Fantastic Fall Foliage!
By Paul James
This year’s display of fall color in our urban forest has been absolutely fantastic. And now is the perfect time to shop for the best trees for fall color because you can see them in all their glory. It’s also the perfect time to plant them. So here’s a list of my favorites, all of which are genetically hard-wired to produce fantastic fall foliage.
This ancient conifer deserves a sunny spot in every yard. It’s beautiful throughout the growing season, but in fall its maidenhair fern-shaped leaves turn an intense, glowing yellow which, when backlit by the sun, are a sight to behold. Ginkgos can get quite large – as in up to 75 feet or so – but they grow very slowly. However, much smaller Ginkgos are available, including a dwarf called ‘Mariken,’ which grows to about three-feet tall.
The native Tupelo (also known as Black Gum) is another outstanding choice for fall color, but unfortunately it isn’t that well known in this area. Growing to roughly 30- to 50-feet tall, the Tupelo thrives in wet soil and yet once established is actually quite drought tolerant. Its bark has thick, blocky ridges that give it the look of alligator skin, which I love. But the real payoff comes in fall when its leaves turn red, orange, yellow, and purple. Females produce small fruits in winter that birds adore.
Tupelo colors up best in full sun, but it’ll tolerate some shade. What it won’t tolerate is alkaline soil.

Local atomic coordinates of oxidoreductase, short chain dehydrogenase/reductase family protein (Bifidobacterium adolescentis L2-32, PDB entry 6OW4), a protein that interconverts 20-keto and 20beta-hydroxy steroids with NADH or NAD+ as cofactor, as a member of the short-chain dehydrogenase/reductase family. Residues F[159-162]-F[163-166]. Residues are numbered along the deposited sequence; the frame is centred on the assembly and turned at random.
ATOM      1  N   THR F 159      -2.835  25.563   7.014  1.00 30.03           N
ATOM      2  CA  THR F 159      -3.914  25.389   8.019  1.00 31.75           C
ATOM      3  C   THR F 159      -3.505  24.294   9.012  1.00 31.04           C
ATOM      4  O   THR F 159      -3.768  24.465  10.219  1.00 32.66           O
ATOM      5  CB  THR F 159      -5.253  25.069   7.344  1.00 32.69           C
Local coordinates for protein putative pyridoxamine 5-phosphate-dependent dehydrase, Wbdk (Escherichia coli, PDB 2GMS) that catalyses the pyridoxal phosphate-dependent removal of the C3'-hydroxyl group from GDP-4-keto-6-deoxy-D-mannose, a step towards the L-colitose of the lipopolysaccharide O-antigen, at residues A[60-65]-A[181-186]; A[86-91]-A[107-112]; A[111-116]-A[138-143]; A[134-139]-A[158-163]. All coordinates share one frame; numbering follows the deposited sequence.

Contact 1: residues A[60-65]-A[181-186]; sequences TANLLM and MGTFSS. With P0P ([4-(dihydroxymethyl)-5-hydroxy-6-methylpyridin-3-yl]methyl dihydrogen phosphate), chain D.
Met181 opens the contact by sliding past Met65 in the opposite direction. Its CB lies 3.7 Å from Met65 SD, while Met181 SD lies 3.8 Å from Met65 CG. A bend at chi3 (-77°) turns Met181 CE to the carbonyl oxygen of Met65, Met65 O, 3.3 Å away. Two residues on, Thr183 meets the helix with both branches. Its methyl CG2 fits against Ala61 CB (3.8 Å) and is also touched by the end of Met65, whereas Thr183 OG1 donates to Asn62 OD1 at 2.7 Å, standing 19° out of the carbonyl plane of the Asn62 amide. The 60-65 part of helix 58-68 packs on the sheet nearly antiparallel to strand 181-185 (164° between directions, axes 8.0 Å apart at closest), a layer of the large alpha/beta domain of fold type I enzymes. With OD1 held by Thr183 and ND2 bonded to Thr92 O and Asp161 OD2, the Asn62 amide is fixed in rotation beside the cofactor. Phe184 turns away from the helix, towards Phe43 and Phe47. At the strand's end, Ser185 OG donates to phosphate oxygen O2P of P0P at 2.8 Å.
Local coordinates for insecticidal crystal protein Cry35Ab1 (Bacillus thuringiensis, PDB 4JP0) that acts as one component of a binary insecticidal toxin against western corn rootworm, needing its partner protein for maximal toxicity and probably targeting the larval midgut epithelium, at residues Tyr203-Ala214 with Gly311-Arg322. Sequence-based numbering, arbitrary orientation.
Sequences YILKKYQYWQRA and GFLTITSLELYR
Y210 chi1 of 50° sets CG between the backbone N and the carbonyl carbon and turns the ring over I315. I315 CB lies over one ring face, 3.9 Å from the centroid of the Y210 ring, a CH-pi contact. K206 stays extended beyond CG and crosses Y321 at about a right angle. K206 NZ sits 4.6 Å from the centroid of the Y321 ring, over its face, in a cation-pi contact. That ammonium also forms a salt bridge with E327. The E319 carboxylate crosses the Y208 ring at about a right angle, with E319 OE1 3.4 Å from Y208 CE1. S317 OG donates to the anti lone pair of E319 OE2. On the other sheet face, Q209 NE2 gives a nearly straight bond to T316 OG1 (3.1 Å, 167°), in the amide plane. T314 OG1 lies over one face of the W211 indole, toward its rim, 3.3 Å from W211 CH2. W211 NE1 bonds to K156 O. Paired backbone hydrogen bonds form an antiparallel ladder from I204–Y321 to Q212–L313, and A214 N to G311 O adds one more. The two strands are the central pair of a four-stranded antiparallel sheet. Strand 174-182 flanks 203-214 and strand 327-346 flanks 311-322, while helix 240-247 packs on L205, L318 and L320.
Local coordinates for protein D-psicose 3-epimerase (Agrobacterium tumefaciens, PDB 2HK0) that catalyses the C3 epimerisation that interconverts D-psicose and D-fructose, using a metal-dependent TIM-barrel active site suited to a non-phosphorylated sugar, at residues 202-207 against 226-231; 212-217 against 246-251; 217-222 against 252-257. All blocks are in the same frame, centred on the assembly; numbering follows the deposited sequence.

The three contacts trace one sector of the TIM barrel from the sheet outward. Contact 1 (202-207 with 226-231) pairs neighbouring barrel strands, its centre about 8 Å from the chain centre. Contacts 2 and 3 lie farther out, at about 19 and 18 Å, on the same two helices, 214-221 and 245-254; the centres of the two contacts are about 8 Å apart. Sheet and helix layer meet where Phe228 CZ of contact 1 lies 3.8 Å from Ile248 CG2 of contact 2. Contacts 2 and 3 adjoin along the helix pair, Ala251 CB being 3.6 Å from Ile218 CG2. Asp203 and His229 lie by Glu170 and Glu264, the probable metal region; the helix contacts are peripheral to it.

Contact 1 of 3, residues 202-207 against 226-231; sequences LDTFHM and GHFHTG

This tree is well known in our neck of the woods, and with good reason: it grows well just about anywhere you plant it so long as the soil drains well and it gets plenty of sun. What’s more, it’s rarely bothered by pests or diseases, and it’s heat and drought resistant. Chinese Pistache will grow at a moderate rate to around 30-feet tall and 20-feet wide. Fall color is variable – yellow, orange and/or red – but positively beautiful.
You certainly can’t go wrong with Autumn Blaze and October Glory maples. Both are hugely popular and widely planted, growing to around 40- to 50-feet tall. But my favorite maple is the Shantung. It tops out at around 25 feet, has an interesting rough rather than smooth bark, and its leaves emerge reddish-purple in spring, then turn green in summer, and finally change to a bright yellow-orange in fall.
Of course, you can’t go wrong with just about any of the Japanese maples either, whether upright or weeping forms. Just keep in mind that they do best with just a few hours of morning sun followed by shade the rest of the day. And in my opinion, the green-leaved varieties tend to produce better (and longer lasting) fall color than their red relatives.
Among red oaks, both Shumard and Nuttall produce the best fall color, which is reddish-yellow to orange. Both are tough and highly adaptable to soils in this area, making them among the easiest of all oaks to grow. And both are native.
Better known for their brilliant display of flowers in spring, dogwoods produce brilliant red to deep crimson-purple fall foliage as well. Like Japanese maples, they need afternoon shade to prevent leaf scorching.
Like dogwoods, redbuds show their stuff when they bloom in early spring, but their yellow fall foliage is gorgeous, and they’re among the first to change colors in the fall.
I have two sweetgum trees on my property, and although my wife despises the seed balls they drop, their fall color is killer. The same is true of sycamores, another common tree that can be a tad messy at times, but nevertheless produces beautiful fall color (and beautiful bark in winter). And lastly, I love the rust-colored leaves of bald cypress trees. They rarely make other writers lists of trees for fall color, but they’re on mine.
Happy gardening, ya’ll.
P.S. For my list of shrubs that produce fantastic fall foliage, which can also be planted now, go to https://southwoodgardencenter.com/2018-10-24-shrubs-for-fall-color/.
6 responses to “Fantastic Fall Foliage!”
Back to Blog